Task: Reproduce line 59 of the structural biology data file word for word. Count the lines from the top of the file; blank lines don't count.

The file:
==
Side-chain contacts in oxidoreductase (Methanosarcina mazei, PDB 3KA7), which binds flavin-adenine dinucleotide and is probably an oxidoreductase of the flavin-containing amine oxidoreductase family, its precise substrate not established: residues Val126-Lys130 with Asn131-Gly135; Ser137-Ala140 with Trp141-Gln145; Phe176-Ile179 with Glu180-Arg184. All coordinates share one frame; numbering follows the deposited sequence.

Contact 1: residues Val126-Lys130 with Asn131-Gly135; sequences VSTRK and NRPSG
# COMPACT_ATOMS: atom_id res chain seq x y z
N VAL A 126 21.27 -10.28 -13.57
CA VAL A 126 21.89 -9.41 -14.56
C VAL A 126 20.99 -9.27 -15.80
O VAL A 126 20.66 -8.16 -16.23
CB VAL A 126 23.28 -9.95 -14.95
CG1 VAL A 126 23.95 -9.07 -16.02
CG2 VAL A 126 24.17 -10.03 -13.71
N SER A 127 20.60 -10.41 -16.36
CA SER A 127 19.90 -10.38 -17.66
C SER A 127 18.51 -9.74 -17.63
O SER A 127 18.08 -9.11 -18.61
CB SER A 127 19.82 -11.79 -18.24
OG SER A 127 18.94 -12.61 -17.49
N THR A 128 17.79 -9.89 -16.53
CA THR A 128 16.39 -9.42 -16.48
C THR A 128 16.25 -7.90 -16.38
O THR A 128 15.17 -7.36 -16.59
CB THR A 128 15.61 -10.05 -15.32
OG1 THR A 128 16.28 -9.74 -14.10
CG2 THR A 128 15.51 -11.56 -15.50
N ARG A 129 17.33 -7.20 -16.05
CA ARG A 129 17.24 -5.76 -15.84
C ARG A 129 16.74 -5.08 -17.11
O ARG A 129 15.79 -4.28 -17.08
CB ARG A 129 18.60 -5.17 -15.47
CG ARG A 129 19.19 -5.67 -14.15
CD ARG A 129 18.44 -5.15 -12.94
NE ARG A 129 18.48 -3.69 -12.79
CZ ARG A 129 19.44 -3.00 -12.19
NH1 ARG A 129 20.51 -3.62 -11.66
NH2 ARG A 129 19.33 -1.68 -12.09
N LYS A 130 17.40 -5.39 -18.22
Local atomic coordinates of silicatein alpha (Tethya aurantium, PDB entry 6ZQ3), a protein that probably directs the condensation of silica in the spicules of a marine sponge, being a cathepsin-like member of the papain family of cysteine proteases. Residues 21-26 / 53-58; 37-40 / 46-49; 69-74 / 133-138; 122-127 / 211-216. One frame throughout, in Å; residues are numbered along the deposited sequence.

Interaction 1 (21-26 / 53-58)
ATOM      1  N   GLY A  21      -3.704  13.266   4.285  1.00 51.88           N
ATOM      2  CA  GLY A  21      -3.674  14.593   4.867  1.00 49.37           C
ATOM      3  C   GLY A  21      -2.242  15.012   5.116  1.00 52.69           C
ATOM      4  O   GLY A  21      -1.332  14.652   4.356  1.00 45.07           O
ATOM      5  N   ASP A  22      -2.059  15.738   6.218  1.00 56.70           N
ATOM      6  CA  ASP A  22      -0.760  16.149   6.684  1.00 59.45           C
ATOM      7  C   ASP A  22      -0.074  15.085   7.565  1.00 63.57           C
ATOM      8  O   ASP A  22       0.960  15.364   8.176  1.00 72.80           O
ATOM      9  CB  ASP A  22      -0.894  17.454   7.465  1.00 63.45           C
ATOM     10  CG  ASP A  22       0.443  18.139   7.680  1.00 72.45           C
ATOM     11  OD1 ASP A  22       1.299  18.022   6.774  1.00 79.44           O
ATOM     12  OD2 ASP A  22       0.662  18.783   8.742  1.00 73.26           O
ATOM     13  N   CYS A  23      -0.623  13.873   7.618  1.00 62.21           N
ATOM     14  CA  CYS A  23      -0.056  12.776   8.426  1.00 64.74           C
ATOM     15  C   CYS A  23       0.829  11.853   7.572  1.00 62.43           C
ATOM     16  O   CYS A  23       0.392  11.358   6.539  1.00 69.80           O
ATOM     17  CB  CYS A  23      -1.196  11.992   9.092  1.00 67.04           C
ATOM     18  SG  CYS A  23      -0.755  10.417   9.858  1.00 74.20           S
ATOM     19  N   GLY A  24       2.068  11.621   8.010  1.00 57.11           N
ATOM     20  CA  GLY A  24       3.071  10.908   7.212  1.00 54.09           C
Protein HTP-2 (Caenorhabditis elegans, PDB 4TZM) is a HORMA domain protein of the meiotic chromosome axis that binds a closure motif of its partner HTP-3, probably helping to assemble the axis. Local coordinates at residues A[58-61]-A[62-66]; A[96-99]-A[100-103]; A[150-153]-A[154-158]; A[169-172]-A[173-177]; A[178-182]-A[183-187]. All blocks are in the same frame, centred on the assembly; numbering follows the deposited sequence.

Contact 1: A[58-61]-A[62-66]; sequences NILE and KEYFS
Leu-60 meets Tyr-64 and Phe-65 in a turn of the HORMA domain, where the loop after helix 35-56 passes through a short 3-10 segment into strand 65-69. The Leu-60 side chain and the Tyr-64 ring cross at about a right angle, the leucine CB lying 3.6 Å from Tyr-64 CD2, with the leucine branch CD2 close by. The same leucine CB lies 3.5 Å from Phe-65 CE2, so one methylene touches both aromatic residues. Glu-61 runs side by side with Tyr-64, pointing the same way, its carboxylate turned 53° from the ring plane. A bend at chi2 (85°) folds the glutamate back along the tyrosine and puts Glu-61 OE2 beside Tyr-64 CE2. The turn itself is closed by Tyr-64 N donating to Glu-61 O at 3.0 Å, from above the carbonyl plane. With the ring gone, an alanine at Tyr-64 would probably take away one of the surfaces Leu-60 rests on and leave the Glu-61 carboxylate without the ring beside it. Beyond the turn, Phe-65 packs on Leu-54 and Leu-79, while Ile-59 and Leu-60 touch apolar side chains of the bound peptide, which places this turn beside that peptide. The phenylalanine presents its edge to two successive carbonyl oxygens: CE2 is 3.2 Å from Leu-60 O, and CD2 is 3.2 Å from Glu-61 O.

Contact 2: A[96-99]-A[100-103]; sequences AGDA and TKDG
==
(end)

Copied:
Contact 1: A[58-61]-A[62-66]; sequences NILE and KEYFS